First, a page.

Cutting Edge; Medical Progress Is Measured in Many Ways. as Robotic Surgery Comes of Age, Scientists Work to Exploit the Body's Immune System. A Look Ahead

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Byline: Jennifer Barrett

Stuart Forbes celebrated his 60th birthday on April 11. A week later, he was diagnosed with prostate cancer. "It was quite a month," says Forbes, who runs a consulting firm outside Boston. When biopsies confirmed he had an aggressive form of the disease, Forbes started looking for a surgeon. The first recommended a traditional radical prostatectomy, which would require a 20- to 25-centimeter incision and at least two days in the hospital. Forbes was also warned that he would likely lose almost all the nerves on the left side of the prostate, which could permanently affect his sexual function. "I thought, 'I need to really look at all my options'," says Forbes. He considered high-intensity focused ultrasound ablation, a relatively new technology that's been used in Europe. But it's expensive and would require transatlantic trips. He looked into various forms of radiation, as well as proton-beam therapy. Then, in June, his girlfriend took him to a symposium on robotic surgery. "I saw the machine and how it worked," remembers Forbes. "It was just incredible. I said, 'That's it'."

In August, Dr. Ashutosh Tewari, director of robotic prostatectomy at NewYork-Presbyterian Hospital/Weill Cornell, removed Forbes's walnut-size prostate and lymph nodes and reattached his bladder to his urethra without once putting his hands inside the patient. Using Intuitive Surgical's da Vinci robotic system and operating through five tiny incisions, Tewari conducted the entire procedure from across the room. He sat at a console and turned two knobs to remotely manipulate tiny surgical instruments attached to adjustable robotic arms. Forbes was walking within hours of his surgery and was discharged the next day. He compares the discomfort from the largest incision (about two inches long, and the only one to require stitches) to a bad pimple. By midweek he was walking five kilometers daily. In 10 days he was back at work. After three weeks he was playing golf again; by late October he'd regained normal urinary, and most sexual, function. "I'm about as excited as anyone can be about this procedure," he says.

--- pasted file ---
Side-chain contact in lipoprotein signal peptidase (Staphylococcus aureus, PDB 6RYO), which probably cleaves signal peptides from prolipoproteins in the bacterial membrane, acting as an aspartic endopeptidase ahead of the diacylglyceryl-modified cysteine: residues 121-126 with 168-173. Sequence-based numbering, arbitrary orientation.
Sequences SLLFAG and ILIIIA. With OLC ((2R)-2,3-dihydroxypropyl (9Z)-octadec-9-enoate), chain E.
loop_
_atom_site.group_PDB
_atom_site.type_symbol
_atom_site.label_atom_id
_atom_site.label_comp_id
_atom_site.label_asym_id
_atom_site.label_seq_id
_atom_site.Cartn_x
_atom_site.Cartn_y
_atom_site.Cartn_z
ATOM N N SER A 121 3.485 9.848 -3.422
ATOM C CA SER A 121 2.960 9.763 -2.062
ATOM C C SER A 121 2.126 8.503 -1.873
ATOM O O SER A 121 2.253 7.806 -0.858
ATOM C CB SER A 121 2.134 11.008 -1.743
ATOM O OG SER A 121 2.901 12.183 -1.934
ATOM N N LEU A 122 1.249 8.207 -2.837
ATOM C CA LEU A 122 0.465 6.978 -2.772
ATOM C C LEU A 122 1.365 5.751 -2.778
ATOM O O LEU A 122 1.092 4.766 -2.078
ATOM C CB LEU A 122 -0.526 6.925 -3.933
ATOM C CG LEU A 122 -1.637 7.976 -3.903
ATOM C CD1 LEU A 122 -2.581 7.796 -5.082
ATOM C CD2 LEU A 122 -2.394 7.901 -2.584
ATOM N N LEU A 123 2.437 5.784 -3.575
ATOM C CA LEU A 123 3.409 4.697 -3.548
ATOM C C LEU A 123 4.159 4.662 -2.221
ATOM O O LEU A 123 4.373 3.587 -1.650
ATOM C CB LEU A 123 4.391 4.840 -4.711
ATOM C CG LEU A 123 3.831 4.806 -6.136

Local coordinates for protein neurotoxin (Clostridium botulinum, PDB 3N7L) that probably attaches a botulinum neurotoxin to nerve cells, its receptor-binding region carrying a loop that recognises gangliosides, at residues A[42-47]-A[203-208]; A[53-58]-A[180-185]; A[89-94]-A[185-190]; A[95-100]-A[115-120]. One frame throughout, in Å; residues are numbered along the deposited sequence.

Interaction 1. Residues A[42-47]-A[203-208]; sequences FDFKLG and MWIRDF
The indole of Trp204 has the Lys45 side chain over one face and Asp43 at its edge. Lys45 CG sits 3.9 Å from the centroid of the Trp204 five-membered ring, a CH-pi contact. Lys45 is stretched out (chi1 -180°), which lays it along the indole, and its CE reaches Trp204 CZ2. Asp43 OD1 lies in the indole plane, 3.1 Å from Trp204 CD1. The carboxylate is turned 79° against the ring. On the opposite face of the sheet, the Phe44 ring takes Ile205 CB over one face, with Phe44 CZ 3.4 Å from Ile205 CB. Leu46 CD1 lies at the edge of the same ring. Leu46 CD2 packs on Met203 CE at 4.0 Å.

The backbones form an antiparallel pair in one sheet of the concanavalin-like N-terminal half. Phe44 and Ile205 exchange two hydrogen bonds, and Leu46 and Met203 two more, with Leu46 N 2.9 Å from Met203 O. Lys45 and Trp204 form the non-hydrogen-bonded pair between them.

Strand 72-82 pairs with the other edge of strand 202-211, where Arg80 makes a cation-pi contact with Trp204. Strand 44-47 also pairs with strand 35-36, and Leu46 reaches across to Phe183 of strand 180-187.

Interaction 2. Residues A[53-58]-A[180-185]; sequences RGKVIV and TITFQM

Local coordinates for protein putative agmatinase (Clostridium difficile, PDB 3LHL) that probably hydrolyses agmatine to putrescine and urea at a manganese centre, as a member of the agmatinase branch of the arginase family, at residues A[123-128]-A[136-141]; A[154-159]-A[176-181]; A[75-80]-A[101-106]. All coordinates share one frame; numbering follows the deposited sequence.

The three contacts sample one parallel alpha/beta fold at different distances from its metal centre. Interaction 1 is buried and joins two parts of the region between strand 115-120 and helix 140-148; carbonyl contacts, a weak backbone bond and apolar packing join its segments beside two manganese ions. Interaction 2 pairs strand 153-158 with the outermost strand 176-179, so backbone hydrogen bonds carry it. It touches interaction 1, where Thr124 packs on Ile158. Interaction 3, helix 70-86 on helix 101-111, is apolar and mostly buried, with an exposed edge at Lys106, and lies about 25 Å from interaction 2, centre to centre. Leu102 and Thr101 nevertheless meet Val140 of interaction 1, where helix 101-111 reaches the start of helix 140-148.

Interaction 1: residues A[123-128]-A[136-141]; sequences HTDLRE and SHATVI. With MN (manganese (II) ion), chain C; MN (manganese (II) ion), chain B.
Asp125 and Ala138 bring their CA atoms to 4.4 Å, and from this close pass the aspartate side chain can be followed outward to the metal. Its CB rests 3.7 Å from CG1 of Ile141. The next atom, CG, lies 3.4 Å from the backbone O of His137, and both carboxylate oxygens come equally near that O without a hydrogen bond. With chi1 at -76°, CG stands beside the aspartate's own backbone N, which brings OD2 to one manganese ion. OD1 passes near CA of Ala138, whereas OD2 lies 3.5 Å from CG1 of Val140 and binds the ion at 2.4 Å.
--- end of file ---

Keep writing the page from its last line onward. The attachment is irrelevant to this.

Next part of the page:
Using robots to perform surgery once seemed a futuristic fantasy. Not anymore. An estimated 36,600 robotic procedures will be performed in the United States this year--from heart-bypass surgeries to kidney transplants to hysterectomies. That's up nearly 50 percent from last year, and analysts predict the figure will nearly double in 2006 to more than 70,000 procedures. Since July 2000, about 350 of the da Vinci units have been purchased, including 30 in the last quarter alone, at about $1.3 million apiece. Surgeons who use the system have found that patients have less blood loss and pain, lower risk of complications, and quicker recovery times than those who have open surgery--and even, in many cases, laparoscopic procedures.

The robot has already transformed the field of prostate surgery. This year more than 20 percent of all U.S. prostatectomies will be done with the robot. And that figure is expected to double next year. "It's becoming the standard of care for prostatectomies," says Dr. Santiago Horgan, director of minimally invasive and robotic surgery at the University of Illinois at Chicago.

A 2003 study of 300 patients published in the British Journal of Urology found that those who had prostatectomies lost five times as much blood, had four times the risk of complications and remained in the hospital more than three times as long as those who had robot-assisted prostatectomies. …